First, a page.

There are so many other things that could extend from this activity – like egg dying or an Easter egg hunt or reenacting the story or leaving a blessing basket on someone’s front steps – that we pray this is simply a launching pad into deeper conversation and connection.

The original Resurrection Eggs are made by FamilyLife and can be purchased online, but you can just as easily make a box of your own.

What you’re going to need…

  • An egg carton / a basket / a white tree
  • 12 plastic eggs – whether you’re snagging super fancy ones from Joanna Gaines’s Hearth & Hand Easter Collection (I’m a sucker for beauty) or $.99 ones from Walmart, not important! Make them look however you want (or leave them just as they are)! But don’t forget to number them 1 – 12.
  • A print out of the Scripture cards (included in the printable along with how to structure your time, a cheatsheet, and extension activities!)
  • First Egg: Palm branch / leaves (and a donkey, if you have one)
    • The Triumphal Entry of Jesus into Jerusalem
    • Matthew 21:6-8; John 12:12-16
  • Second Egg: Silver coins
    • Judas agrees to betray Jesus for 30 pieces of silver.
    • Matthew 26: 14-16
  • Third Egg: Piece of bread or cracker
    • The Last Supper and the institution of The Lord’s Supper.
    • Matthew 26:26-30
      • **Consider sharing Communion together and singing a song of praise together, like they do in vs. 30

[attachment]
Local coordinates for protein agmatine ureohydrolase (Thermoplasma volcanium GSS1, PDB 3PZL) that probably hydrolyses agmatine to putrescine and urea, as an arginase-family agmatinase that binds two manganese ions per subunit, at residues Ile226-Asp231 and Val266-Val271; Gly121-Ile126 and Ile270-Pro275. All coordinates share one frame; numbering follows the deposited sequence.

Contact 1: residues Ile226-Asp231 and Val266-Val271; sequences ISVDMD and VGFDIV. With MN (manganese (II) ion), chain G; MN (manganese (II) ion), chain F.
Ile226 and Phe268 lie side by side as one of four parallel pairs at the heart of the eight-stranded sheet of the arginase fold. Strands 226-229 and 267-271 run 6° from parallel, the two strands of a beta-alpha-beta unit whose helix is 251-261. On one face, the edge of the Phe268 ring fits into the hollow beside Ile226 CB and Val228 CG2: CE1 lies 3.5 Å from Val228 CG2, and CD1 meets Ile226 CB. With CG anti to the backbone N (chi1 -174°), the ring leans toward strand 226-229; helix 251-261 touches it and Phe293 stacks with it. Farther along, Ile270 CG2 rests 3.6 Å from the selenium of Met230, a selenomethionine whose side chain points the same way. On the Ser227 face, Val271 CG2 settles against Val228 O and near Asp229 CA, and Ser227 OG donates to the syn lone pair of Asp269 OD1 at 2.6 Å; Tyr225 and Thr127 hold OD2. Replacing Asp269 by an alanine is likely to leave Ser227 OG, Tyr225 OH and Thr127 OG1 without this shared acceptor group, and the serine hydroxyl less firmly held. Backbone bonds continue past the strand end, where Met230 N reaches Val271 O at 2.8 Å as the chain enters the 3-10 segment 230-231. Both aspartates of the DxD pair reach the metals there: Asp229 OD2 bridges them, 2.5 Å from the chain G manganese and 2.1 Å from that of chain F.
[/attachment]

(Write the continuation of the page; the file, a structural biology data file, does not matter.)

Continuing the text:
• Fourth Egg: Small cup
    • Jesus weeps in the Garden of Gethsemane, asking this cup to pass from him
    • Matthew 26:36-46
  • Fifth Egg: Chocolate Kiss
    • Judas led an angry mob of Jewish leaders to Jesus in the garden and betrays Jesus with a kiss
    • Matthew 26:48-50
  • Sixth Egg: Red cloth and/or crown of thorns
    • Jesus is condemned to death
    • Matthew 27:27-31; Mark 15:17
  • Seventh Egg: Nails
    • Jesus is nailed to the cross between two criminals with a sign above his head that read, “Jesus of Nazareth, King of the Jews”.
    • Matthew 27:33-44; Mark 15:1-15
  • Eighth Egg: Cross
    • Jesus dies between two criminals on the cross
    • Mark 15:21-32; Matthew 27:38-41
  • Ninth Egg: Torn Cloth
    • The temple veil is torn in two the earth shakes
    • Matthew 27:51-54
  • Tenth Egg: A white piece of cloth
    • The temple veil was torn and Jesus was wrapped in a white cloth